Flight: SQ286, April 2000
Aircraft: 747-400, 9V-SMC
Departure time: 1345
Departure gate: 5
Sector: AKL SIN
I decided to try Singapore Airlines’ famous inflight service for my trip to Hong Kong this time instead of Cathay Pacific, and it turned out to be an interesting experience…
Pre-September 11, check-in at the airport was quick (ah, the joys of not having to stand in a long queue for hold baggage to be screened as SIA requires now at AKL), check-in being handled by Air New Zealand agents in the main check in hall. The lady informed me that my boarding pass would get me access to the lounge and that the departure gate was 5 (clear-sided bridge, yay!)
With time to kill, I went straight through immigration – a nightmare. Although about 80% of the counters were open, I had foolishly booked travel on the first day of the New Zealand school holidays. Result – a queue stretching almost all the way out to the entrance to the departures corridor. I was not impressed, and judging by the looks from other passengers, they weren't either. Why Auckland don’t keep up with the times and either offer express clearance for premium passengers, or, like most airports, offer priority channels for New Zealand passport holders, is beyond me.
Most of my time to kill was spent in the extremely hot and stuffy immigration hall, with a one hour queue and a few airline agents at the other end panicking over travellers who left it to the last hour to go through immigration alleviating some of the boredom. Still, I wasn’t very impressed. I’ve been through shorter queues for passport control virtually everywhere else.
With about 20 minutes left to go till boarding, I decided to give the lounge a miss and occupy the rest of the time with some plane spotting. The only aircraft I vaguely remember is the Cathay Pacific A340-300 B-HXE readying for pushback from gate 10.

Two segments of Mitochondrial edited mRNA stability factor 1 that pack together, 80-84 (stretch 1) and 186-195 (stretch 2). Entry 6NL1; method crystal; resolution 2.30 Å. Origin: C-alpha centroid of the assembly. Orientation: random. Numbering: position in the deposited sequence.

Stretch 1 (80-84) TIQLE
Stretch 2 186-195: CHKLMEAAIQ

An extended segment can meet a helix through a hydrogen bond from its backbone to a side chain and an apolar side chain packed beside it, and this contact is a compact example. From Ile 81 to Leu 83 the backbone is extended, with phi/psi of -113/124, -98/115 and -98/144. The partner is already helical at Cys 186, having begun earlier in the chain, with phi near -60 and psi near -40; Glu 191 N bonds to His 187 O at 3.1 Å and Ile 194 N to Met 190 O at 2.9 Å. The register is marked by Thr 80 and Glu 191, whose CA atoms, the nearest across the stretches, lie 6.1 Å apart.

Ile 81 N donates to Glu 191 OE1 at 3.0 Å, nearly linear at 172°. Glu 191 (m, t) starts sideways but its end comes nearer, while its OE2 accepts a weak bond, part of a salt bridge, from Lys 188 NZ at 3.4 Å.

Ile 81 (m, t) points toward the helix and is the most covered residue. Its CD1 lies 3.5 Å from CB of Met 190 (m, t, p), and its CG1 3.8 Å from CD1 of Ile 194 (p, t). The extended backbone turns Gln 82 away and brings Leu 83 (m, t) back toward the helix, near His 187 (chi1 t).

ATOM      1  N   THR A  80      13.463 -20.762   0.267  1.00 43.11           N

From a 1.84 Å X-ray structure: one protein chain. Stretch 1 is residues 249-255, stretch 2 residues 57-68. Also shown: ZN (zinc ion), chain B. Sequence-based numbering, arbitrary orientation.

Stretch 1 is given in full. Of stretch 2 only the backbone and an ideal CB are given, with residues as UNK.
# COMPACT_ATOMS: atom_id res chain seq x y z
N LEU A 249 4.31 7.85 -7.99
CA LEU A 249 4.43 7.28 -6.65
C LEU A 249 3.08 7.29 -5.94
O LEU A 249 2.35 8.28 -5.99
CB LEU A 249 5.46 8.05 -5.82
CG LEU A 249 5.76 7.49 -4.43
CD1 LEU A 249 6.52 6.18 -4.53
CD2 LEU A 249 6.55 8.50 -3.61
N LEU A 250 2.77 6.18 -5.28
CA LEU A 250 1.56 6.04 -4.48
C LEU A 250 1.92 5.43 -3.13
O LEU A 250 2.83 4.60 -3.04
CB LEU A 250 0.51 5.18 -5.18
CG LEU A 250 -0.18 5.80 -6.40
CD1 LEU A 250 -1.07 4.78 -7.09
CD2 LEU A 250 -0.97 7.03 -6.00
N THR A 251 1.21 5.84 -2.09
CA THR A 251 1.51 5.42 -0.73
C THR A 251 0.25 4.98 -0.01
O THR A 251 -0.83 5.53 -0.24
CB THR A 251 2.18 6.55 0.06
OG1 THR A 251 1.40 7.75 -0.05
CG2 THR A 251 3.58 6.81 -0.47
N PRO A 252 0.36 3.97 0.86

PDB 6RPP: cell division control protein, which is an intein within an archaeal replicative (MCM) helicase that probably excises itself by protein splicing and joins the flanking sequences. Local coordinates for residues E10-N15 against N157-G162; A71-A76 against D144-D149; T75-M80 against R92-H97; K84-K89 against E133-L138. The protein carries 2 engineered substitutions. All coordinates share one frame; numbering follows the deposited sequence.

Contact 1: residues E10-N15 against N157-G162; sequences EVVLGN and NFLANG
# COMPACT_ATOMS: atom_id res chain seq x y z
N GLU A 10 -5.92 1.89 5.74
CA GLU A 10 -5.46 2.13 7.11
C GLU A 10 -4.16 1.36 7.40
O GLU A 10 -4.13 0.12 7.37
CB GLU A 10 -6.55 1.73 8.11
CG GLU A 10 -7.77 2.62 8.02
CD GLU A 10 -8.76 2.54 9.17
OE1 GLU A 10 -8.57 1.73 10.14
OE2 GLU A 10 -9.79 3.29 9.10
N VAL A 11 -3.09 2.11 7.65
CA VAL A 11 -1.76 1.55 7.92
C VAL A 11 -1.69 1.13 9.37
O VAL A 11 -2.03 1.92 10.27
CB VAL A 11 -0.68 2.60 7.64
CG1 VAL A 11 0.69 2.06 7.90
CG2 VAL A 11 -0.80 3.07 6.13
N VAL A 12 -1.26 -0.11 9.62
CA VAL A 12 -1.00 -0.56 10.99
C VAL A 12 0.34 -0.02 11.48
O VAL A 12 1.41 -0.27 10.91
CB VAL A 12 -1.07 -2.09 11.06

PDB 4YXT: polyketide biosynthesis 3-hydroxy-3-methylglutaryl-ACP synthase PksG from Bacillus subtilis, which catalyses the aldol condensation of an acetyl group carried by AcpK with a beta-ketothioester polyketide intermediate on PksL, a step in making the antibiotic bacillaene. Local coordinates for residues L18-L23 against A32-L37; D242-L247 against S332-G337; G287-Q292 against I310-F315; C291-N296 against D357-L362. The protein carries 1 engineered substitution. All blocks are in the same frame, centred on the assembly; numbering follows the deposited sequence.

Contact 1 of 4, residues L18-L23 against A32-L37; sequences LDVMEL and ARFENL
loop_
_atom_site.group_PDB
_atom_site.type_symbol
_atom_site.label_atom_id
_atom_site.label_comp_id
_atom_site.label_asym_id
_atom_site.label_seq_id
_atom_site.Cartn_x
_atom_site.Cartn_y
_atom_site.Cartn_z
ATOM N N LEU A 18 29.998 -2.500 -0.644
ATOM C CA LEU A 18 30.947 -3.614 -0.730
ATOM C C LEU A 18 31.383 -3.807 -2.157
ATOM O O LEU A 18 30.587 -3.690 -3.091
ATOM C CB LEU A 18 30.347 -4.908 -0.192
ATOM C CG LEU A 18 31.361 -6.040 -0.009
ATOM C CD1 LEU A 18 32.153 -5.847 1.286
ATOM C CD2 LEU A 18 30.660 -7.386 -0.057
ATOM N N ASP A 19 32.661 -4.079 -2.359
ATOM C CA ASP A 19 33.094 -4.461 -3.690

Strolling back up to gate 5, and wishing Auckland Airport would join the twenty-first century and install some moving walkways, SQ286 appeared to be in the full swing of boarding, a move no doubt inspired by the horrendous queues for passport control.
Singapore Airlines is handled by Air NZ in Auckland, and NZ4286 is tagged as a codeshare service on to this flight. The agents were nothing special, polite and pleasant enough, processing the boarding passes manually.
The procedure ex-AKL is for the main bit of the boarding pass handed back to you, and the airline keeping the stubs, a move usually the other way round at most other airports. I was surprised to find this was the procedure for all four SQ flights I took this trip. Perhaps this has now changed as I have observed that SIA have new boarding passes out, which look remarkably like Cathay Pacific's in design, in that the class of travel is prominently displayed on the left hand side.
A male steward is on hand at door 1L to greet incoming passengers, and to direct them to their seats. This aircraft was equipped with the old First class seats, and I must say that they did not look very impressive to me – I have an impression of purple and green reclining back into what looked like grey plastic buckets.
This was the time when SIA continuously kept sending its non-new First class equipped aircraft to Auckland. With no competition on this route in First class, I guess SIA had better uses for those planes.
My allocated seat today is 11C, on the upper deck, right at the front on the left side. Flight attendants are busy preparing drinks in the galley but one flight attendant, Sharon, escorted me to my seat as she was coming back from escorting someone else.